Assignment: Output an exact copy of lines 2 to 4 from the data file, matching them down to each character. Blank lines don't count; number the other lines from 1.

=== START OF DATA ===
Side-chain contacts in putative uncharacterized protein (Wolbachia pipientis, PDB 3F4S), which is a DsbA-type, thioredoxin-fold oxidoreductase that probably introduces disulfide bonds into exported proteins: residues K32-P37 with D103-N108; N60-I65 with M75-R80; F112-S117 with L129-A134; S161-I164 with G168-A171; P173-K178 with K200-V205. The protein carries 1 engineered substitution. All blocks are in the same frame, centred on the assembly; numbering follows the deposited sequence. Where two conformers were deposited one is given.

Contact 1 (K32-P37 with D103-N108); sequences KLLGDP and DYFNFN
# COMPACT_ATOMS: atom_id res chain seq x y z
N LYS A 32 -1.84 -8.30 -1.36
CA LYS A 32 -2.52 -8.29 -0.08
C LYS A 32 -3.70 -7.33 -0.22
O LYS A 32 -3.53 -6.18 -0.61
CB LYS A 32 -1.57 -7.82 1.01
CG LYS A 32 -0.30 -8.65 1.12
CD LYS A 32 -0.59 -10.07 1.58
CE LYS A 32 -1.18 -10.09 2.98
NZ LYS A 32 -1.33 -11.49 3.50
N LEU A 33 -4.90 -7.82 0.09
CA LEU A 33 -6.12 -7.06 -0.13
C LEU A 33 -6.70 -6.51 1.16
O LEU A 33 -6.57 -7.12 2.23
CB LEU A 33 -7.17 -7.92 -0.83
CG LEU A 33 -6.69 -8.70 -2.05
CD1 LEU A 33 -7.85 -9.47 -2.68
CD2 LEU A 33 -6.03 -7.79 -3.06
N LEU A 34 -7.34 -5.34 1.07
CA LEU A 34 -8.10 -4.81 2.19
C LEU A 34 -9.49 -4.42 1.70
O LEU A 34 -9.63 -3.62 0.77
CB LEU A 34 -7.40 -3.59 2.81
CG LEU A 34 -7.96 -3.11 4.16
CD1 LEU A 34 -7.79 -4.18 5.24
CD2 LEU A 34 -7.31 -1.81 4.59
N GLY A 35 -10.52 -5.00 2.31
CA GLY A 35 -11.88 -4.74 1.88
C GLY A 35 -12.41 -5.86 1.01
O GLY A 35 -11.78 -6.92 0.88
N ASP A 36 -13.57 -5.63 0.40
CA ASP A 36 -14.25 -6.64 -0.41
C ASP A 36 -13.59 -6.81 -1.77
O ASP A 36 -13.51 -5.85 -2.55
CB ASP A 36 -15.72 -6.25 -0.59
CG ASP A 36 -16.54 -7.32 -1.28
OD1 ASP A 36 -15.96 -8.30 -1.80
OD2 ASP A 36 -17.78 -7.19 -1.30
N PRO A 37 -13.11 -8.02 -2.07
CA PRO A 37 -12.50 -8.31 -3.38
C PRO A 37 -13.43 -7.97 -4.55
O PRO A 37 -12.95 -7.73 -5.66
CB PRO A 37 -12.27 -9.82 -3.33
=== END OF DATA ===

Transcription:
Contact 1 (K32-P37 with D103-N108); sequences KLLGDP and DYFNFN
# COMPACT_ATOMS: atom_id res chain seq x y z
N LYS A 32 -1.84 -8.30 -1.36